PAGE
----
Online events with Peter Gelderloos, Modibo Kadalie, Winona LaDuke, Debbie Bookchin, etc.
Organic Farming News
Here are some 17 online events taking place over the next week (and starting at 2 pm today, April 18th), featuring people such as Peter Gelderloos, Kathy Spillar, Wahinkpe Topa (Four Arrows), Darcia Narvaez, Modibo Kadalie, Hannah Appel, Winona LaDuke, Debbie Bookchin, and many others.
These events are hosted from various locations all across the country, as well from Canada and the UK (however, the listed times are all for our “Pacific time zone”). Of course, feel free to share this info with others who might be interested in it.
Upcoming Online Events:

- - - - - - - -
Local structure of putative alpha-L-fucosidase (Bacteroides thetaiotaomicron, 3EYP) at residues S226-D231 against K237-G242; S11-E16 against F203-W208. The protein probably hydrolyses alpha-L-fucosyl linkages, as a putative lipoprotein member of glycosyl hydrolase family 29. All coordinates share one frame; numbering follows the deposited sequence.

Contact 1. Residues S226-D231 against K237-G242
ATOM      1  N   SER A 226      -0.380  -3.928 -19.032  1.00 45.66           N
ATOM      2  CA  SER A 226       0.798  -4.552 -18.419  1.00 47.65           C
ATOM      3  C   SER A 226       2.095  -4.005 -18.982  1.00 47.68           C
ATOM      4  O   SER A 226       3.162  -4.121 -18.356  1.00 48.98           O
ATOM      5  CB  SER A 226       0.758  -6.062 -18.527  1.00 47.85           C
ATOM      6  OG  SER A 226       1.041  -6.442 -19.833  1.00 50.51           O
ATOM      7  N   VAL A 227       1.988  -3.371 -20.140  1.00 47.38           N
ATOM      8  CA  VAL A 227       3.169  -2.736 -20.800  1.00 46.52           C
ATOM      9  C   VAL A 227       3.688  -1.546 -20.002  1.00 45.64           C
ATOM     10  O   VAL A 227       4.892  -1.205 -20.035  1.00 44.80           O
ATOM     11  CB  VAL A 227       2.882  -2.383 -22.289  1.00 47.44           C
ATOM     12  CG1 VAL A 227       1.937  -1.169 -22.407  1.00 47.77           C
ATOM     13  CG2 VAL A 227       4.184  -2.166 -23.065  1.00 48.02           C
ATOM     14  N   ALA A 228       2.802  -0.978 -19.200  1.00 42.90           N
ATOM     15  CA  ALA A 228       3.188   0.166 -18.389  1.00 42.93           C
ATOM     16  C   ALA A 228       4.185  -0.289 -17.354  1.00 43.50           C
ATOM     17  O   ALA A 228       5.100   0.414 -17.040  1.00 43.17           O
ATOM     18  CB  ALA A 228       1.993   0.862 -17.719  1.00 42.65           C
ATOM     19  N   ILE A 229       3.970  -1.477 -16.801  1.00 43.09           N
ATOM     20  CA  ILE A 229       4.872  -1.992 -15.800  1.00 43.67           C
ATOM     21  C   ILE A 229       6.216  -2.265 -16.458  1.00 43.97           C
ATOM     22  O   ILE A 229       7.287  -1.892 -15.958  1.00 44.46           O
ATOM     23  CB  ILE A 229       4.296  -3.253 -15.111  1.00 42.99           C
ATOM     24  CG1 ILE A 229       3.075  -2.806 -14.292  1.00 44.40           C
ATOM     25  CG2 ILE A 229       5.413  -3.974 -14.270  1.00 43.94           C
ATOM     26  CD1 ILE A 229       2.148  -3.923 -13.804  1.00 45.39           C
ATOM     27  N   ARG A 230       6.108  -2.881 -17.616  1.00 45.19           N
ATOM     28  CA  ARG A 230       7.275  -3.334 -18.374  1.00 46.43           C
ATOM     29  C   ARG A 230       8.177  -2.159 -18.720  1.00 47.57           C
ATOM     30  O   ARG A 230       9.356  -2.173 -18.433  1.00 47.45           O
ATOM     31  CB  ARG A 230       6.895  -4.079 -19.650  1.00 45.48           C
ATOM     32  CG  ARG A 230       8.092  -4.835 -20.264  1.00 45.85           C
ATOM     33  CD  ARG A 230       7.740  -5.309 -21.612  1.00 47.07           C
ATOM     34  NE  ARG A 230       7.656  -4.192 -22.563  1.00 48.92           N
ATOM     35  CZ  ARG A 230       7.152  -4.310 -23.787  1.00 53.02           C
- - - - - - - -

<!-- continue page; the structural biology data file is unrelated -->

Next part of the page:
“Now” until Wed, 4/20, 4 pm — Social Cinema: Kiss the Ground — Join us for an online moderated discussion of the film “Kiss the Ground.” — We have made it possible for you to stream the film online at your convenience from now until the online discussion on April 20. To screen the film, and/or attend the zoom event, you are required to register in advance — Speakers: John E. Peck has been the executive director of Family Farm Defenders for two decades and teaches Economics and Environmental Studies at Madison College (PhD UW-Madison EIS-Land Resources 2004). For the past five years he has also co-operated Yellow Dog Flowers and Produce, farming two acres near Edgerton, WI with his partner. He has long been involved in the broader food sovereignty, agroecology, and climate justice movement, and attended COP 15 in Copenhagen in 2009 as a delegate for La Via Campesina – North America — Lynn Utesch lives in Kewaunee, Wisconsin, where he owns and operates Guardians of the Field Farm, raising 100% grass fed beef, with his herd of shorthorn cattle, utilizing rotational grazing methods on 150 acres. Lynn is married to his wife, Nancy, and has five children. For the past 25 years Lynn has been active in continuing education and events highlighting sustainable farming practices, animal husbandry, and protection of our natural resources, most notably water, at both state and local levels. Guardians of the Field Farm has hosted several educational events and presentations, pasture walks, and farm to fork dinners supporting local, organic farmers and their products: